TIME Technology and Media

DVDs, Pizza, Porn: How One Video Store Chain Stays in Business

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Getty Images / First Light

Last fall, when Blockbuster announced it would close the last of its storefronts, it seemed to officially end the era of the physical video rental model. Family Video, the country’s largest operational video rental chain, is demonstrating otherwise. (more…)

MONEY

Dreaming Of Early Retirement? Three Secrets To Making It Work

Bill and Christina Balderaz, 39 and 37, Upper Arlington, Ohio. The couple got a windfall when Bill's company was sold. But in hopes of retiring before 60, they continue to spend as carefully as before. Sam Comen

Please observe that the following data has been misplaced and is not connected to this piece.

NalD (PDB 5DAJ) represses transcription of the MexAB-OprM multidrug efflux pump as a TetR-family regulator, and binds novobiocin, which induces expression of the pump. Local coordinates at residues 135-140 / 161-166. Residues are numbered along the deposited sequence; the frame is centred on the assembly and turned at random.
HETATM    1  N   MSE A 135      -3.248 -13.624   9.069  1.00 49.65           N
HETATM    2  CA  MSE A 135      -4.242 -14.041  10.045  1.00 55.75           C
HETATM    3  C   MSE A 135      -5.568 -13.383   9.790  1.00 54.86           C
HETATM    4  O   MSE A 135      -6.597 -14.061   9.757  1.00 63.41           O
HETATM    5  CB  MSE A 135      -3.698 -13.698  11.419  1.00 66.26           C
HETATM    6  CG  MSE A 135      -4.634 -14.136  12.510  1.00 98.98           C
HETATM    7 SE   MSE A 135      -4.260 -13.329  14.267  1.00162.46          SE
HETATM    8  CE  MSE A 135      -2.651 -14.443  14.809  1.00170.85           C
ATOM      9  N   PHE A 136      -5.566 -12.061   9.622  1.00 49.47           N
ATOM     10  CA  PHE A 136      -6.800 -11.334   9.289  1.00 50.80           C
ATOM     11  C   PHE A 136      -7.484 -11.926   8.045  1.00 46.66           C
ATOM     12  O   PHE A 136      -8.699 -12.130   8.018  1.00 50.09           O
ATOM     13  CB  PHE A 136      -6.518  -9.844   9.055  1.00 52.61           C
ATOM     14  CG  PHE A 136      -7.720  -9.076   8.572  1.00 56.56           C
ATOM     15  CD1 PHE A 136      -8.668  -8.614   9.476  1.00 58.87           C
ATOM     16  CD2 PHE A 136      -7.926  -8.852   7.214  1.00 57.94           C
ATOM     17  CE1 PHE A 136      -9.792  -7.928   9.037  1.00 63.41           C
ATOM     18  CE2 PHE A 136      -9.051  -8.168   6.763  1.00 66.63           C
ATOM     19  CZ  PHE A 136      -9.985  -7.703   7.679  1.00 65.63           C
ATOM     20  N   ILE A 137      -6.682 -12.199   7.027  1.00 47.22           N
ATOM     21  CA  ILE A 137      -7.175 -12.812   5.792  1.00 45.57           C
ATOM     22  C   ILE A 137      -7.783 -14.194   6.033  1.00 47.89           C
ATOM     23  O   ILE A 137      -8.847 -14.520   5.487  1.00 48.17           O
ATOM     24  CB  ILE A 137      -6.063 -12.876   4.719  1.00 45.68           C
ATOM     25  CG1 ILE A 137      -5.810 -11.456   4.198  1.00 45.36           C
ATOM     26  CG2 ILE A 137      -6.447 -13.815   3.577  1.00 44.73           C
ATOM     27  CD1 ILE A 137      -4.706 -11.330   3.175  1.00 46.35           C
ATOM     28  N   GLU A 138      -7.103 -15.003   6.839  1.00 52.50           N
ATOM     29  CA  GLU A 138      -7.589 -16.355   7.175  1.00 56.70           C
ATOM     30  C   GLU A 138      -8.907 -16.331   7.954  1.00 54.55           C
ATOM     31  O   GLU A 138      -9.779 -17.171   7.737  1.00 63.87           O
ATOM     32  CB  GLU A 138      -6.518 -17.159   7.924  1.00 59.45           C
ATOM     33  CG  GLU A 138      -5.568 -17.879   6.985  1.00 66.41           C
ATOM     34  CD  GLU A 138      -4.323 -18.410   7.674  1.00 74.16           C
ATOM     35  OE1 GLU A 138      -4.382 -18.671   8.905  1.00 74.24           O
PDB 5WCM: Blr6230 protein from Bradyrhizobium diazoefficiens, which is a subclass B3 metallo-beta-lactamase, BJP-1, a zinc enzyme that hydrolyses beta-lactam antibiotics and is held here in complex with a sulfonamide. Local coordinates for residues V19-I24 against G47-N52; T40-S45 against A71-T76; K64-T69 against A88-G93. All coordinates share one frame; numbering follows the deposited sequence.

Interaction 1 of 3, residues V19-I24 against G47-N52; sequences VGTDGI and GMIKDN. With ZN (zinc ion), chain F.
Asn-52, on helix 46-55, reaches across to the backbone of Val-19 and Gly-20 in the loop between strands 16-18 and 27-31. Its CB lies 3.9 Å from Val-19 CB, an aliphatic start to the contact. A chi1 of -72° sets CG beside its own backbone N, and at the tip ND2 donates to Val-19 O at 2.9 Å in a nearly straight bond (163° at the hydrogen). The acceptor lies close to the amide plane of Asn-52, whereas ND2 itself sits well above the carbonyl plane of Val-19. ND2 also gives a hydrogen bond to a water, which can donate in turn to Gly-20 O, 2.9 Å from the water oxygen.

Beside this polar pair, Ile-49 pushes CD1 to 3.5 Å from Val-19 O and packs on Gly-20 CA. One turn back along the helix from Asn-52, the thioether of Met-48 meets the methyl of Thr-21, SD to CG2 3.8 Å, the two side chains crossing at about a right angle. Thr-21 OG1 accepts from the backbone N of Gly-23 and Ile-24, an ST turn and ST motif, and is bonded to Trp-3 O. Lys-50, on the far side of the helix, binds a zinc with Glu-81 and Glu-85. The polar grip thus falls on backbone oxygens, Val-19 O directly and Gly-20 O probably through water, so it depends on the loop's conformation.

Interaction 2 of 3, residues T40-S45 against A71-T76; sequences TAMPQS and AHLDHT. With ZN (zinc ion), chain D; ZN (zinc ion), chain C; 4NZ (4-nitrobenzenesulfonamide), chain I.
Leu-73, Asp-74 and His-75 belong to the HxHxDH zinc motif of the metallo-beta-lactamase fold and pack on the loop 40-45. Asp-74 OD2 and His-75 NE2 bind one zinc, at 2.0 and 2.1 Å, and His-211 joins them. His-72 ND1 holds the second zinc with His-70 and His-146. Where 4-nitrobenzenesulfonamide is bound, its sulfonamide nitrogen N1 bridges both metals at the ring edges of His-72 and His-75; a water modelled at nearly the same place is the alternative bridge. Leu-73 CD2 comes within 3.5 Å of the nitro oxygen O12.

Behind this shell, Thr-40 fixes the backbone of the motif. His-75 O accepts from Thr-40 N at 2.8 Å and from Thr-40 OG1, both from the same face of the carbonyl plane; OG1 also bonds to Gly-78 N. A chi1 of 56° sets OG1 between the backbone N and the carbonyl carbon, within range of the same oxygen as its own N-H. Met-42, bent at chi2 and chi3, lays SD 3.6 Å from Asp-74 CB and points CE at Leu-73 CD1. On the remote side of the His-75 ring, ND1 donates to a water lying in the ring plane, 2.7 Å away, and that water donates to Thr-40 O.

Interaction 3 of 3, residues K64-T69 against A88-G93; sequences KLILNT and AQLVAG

Funding your retirement, never a breeze, has become tougher in this economy. Interest rates are hovering near historic lows, and bond guru Bill Gross recently warned that low rates may persist for decades. So what you can earn on low-risk cash and bonds will remain paltry.

Wade Pfau, a researcher and professor at the American College of Financial Services, has calculated sure-fire retirement savings rates in this rate environment.

If you hope to retire at age 65 and start saving at 35 — when baby boomers typically began, a May 2013 Bank of America Merrill Edge survey found — it’s 15% to 19% a year. Move your retirement date up by five years, and those rates go to 23% to 29%, Pfau says.

You probably can’t hit those daunting targets year in, year out. So the trick is to gain ground when you can — and be willing to make the math work by living on less.